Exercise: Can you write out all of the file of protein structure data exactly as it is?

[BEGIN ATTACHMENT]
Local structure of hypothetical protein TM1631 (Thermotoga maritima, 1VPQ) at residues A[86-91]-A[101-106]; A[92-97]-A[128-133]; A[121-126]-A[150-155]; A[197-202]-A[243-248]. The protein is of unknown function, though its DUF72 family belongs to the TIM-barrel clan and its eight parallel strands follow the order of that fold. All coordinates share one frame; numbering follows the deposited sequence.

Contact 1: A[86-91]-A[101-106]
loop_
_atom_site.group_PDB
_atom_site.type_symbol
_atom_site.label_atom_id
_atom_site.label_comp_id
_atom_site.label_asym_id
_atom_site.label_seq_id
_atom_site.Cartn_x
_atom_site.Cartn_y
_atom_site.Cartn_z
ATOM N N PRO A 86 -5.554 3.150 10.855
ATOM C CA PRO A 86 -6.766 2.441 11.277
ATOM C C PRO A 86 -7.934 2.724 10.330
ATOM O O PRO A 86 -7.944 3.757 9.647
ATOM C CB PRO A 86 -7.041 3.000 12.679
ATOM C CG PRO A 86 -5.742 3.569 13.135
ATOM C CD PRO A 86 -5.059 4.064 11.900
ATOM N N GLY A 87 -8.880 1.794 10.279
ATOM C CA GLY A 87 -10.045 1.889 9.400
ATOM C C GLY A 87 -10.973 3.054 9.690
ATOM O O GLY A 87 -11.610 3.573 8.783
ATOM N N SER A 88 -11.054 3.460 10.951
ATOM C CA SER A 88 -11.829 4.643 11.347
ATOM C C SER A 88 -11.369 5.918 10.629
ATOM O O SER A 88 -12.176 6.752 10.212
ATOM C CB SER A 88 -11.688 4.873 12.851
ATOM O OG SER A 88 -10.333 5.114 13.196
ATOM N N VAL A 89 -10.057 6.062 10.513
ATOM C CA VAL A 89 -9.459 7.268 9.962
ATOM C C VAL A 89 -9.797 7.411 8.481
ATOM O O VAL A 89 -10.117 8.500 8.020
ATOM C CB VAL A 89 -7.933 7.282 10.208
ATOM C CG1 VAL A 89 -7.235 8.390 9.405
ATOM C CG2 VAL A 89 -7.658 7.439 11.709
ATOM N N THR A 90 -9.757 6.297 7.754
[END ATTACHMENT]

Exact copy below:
Local structure of hypothetical protein TM1631 (Thermotoga maritima, 1VPQ) at residues A[86-91]-A[101-106]; A[92-97]-A[128-133]; A[121-126]-A[150-155]; A[197-202]-A[243-248]. The protein is of unknown function, though its DUF72 family belongs to the TIM-barrel clan and its eight parallel strands follow the order of that fold. All coordinates share one frame; numbering follows the deposited sequence.

Contact 1: A[86-91]-A[101-106]
loop_
_atom_site.group_PDB
_atom_site.type_symbol
_atom_site.label_atom_id
_atom_site.label_comp_id
_atom_site.label_asym_id
_atom_site.label_seq_id
_atom_site.Cartn_x
_atom_site.Cartn_y
_atom_site.Cartn_z
ATOM N N PRO A 86 -5.554 3.150 10.855
ATOM C CA PRO A 86 -6.766 2.441 11.277
ATOM C C PRO A 86 -7.934 2.724 10.330
ATOM O O PRO A 86 -7.944 3.757 9.647
ATOM C CB PRO A 86 -7.041 3.000 12.679
ATOM C CG PRO A 86 -5.742 3.569 13.135
ATOM C CD PRO A 86 -5.059 4.064 11.900
ATOM N N GLY A 87 -8.880 1.794 10.279
ATOM C CA GLY A 87 -10.045 1.889 9.400
ATOM C C GLY A 87 -10.973 3.054 9.690
ATOM O O GLY A 87 -11.610 3.573 8.783
ATOM N N SER A 88 -11.054 3.460 10.951
ATOM C CA SER A 88 -11.829 4.643 11.347
ATOM C C SER A 88 -11.369 5.918 10.629
ATOM O O SER A 88 -12.176 6.752 10.212
ATOM C CB SER A 88 -11.688 4.873 12.851
ATOM O OG SER A 88 -10.333 5.114 13.196
ATOM N N VAL A 89 -10.057 6.062 10.513
ATOM C CA VAL A 89 -9.459 7.268 9.962
ATOM C C VAL A 89 -9.797 7.411 8.481
ATOM O O VAL A 89 -10.117 8.500 8.020
ATOM C CB VAL A 89 -7.933 7.282 10.208
ATOM C CG1 VAL A 89 -7.235 8.390 9.405
ATOM C CG2 VAL A 89 -7.658 7.439 11.709
ATOM N N THR A 90 -9.757 6.297 7.754